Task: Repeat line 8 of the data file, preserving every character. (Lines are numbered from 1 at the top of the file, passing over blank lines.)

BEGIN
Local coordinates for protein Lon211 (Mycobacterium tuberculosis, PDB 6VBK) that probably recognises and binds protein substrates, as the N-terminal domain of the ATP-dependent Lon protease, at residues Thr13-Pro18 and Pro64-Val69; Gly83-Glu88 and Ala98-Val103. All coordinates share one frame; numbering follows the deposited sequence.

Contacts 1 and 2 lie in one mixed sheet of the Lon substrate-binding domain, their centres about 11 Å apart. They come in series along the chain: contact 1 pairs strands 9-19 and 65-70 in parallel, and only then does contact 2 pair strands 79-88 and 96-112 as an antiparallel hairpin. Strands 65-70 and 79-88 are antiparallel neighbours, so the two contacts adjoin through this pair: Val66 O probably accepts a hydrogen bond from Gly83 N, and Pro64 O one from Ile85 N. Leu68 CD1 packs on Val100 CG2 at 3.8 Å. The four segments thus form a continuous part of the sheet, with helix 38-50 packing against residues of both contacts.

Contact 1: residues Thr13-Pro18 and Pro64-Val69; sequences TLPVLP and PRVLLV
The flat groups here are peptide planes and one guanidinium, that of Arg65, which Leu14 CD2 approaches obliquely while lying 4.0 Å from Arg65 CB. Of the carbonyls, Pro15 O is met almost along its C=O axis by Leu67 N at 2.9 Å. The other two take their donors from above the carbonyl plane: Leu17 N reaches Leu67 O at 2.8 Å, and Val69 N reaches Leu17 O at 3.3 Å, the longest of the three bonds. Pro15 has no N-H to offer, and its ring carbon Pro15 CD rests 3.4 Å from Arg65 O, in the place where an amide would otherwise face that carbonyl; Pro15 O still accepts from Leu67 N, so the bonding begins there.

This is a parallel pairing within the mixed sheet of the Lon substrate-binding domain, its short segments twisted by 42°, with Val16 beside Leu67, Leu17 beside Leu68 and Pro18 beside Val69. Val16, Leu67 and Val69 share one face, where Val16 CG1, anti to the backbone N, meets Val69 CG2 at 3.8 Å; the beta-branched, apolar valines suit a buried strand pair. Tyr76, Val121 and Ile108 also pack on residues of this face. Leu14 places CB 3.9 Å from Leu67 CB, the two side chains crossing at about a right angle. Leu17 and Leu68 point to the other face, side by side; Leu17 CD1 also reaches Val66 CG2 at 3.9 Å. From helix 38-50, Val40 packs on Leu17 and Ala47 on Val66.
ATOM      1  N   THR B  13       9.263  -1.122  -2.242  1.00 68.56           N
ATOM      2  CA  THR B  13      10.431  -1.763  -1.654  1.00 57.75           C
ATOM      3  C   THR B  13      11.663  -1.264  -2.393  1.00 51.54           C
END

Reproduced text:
ATOM      3  C   THR B  13      11.663  -1.264  -2.393  1.00 51.54           C